Referring now to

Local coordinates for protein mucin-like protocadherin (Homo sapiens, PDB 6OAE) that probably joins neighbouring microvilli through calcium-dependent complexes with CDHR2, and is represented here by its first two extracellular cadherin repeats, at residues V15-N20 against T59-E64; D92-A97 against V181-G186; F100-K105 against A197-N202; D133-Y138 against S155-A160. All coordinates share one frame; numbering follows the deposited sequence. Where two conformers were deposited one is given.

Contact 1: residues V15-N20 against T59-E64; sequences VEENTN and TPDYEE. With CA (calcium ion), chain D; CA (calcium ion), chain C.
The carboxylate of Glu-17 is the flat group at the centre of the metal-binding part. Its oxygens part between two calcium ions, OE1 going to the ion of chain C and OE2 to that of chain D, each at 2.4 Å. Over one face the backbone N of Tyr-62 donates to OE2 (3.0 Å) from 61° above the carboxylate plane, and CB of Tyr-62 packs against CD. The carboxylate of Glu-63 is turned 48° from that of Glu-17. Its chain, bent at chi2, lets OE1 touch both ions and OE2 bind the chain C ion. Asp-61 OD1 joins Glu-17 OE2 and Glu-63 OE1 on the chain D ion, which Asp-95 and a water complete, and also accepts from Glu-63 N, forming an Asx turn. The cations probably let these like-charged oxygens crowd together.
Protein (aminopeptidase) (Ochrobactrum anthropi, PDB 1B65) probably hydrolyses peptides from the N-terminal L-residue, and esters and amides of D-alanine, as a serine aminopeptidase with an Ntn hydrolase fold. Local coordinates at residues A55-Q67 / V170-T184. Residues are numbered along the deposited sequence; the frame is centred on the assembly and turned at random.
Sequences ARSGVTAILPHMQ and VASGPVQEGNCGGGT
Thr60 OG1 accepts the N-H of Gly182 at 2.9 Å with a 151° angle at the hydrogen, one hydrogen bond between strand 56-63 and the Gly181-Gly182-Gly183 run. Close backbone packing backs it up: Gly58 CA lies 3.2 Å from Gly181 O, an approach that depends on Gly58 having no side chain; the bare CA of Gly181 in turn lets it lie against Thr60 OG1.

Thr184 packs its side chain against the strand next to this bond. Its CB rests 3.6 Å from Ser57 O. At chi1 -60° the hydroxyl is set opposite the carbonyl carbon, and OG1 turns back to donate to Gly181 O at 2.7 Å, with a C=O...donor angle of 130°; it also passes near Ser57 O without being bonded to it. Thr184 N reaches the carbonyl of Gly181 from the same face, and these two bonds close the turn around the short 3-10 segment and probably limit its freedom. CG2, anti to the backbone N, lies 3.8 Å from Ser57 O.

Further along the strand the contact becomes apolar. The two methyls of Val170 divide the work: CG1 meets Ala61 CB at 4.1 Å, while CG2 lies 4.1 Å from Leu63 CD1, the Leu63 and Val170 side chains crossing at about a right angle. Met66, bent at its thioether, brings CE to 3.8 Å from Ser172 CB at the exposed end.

Main memory 120 in accordance with the preferred embodiments contains data 121, an operating system 122, and a pointer drag path chaining mechanism 123. Data 121 represents any data that serves as input to or output from any program in computer system 100. Operating system 122 is a multitasking operating system known in the industry as OS/400; however, those skilled in the art will appreciate that the spirit and scope of the present invention is not limited to any one operating system. Pointer drag path chaining mechanism 123 provides enhanced functionality for the operating system 122 and for applications running on the computer system 100 by allowing the chaining together of objects that correspond to objects in a GUI so the objects may be processed as an atomic group of operations instead of being processed one at a time. This process of chaining objects allows a user interface that is more intuitive and easier to use (and hence more efficient) than known graphical user interfaces. An object is first selected using a pointer 124 that is generated and controlled by a suitable pointing device 154 (e.g., mouse or trackball) coupled to the pointer interface 152. An object corresponding to the selected first object is then added to a chain of objects 125 that represents a set of operators and operands that will be processed all at once when a defined event occurs, such as a pointer drop of an object. While the object is selected, the selected object may be dragged to touch one or more other objects, which results in one or more corresponding objects being added to the chain of objects 125. Note that an object will not be necessarily added to the chain of objects 125 each time an object in the GUI is touched by the selected object. Whether or not the pointer drag path chaining mechanism 123 will add an object to the chain of objects 125 when the selected object touches a different object may be determined using predefined rules 126. Once the pointer 124 deselects the first object, all of the operations represented in the chain of objects 125 will be processed according to predefined rules 126. In the preferred embodiments, the operations represented in the chain of objects 125 are performed as an atomic group of operations. By treating the chained operations as an atomic group of operations, all of the operations in the group may be rolled back in the event that any operation in the group fails. The function of the pointer drag path chaining mechanism 123 is shown in more detail below with reference to